Walking into a classroom of 8 year olds can be intimidating. Even though they’re little and still figuring out how to add fingers to toes, when you confront them as a group – it is eat or be eaten.
So when I head to the front of the room to take over what is to be the new addition to my teaching schedule, I know I have to lay down the law. Quickly and forcefully.
A word of advice to you all. Never underestimate the cacophony and resulting confusion of 20 eight year olds each jumping out of their chairs, practically dislocating their shoulders with hands waving in the air making squealing noises and asking 50 different questions with a level of urgency you would normally hear in only in the most dire of emergencies.
‘Teacher! Can I go to the bathroom?’ from the boy in the far left hand corner, pushing his floppy brown hair out of his eyes and wriggling in discomfort.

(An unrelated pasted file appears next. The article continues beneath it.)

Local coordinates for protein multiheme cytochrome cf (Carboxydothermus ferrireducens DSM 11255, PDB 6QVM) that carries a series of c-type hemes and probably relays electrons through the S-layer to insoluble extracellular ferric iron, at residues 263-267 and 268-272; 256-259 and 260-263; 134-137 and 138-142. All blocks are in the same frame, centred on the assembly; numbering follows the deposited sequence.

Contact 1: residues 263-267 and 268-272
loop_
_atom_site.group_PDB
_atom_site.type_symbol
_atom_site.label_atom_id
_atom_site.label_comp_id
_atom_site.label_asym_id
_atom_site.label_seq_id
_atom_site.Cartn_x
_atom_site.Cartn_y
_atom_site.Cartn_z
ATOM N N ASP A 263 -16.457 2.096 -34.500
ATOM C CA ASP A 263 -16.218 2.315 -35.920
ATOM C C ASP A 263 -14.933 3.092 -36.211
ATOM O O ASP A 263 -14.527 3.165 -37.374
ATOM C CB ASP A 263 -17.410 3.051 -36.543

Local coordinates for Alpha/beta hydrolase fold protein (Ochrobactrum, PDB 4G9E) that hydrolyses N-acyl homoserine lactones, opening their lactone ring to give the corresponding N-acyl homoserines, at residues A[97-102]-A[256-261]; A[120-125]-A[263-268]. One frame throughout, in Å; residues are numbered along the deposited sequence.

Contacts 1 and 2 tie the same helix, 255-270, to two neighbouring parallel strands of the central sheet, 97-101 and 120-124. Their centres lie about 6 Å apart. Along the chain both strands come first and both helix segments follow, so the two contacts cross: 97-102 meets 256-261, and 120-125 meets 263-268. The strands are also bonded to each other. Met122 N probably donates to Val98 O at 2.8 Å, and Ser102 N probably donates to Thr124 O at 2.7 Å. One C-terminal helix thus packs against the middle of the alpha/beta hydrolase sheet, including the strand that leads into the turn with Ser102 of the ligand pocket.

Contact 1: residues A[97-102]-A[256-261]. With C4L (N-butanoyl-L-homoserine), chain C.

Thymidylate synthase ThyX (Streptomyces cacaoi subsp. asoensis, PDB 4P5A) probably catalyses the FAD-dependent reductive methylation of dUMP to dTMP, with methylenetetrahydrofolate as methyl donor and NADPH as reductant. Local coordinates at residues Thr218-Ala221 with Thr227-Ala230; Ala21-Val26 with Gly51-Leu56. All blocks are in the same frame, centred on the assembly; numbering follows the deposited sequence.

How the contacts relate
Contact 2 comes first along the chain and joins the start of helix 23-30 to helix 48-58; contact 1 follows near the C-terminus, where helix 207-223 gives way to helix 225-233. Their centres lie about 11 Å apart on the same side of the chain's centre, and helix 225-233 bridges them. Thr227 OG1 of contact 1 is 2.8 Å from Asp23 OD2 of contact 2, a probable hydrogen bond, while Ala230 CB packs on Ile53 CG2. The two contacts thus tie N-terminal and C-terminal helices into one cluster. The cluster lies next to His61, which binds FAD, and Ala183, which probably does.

‘Miss Sara!!! How do I spell cat!!!!’ Screams a sweet looking girl in the front row with a look of pure panic in her eyes.
‘Miss Miss! Look at my hair!!!’ a child who is a photocopy of the girl in little Miss Sunshine has inexplicably braided her braids together and possibly onto the chair.
Meanwhile Deema, with a ponytail and dark eyebrows, is throwing an eraser at skinny little Ahmad seated right in front of her who in turn turns to me and complains plaintively and loudly from the middle of the room.
Yasmine doesn’t have a pencil while three others are asking for paper and Feras, who for some reason insists on standing up each time he speaks, is reciting answers from his notebook. Meanwhile I am desperately licking my fingers and scrubbing at CAT which I have written on the board using permanent marker by accident.
It is 7:50 am.
Suddenly a loud clap from the back of the room and everyone is seated, still as statues. Mr Sean has made his presence known and Mr Sean, as the children have found, is not to be messed with.
Oh to command that level of respect from an eight year old. I never imagined I would want it so much.
‘You have five seconds to get everything you need from your bags and start answering the questions on the board.’
A silent flurry of movement as the children comply and I take a deep breath. This will constitute the beginning of my day, every day, for the next seven months.
Wish me luck!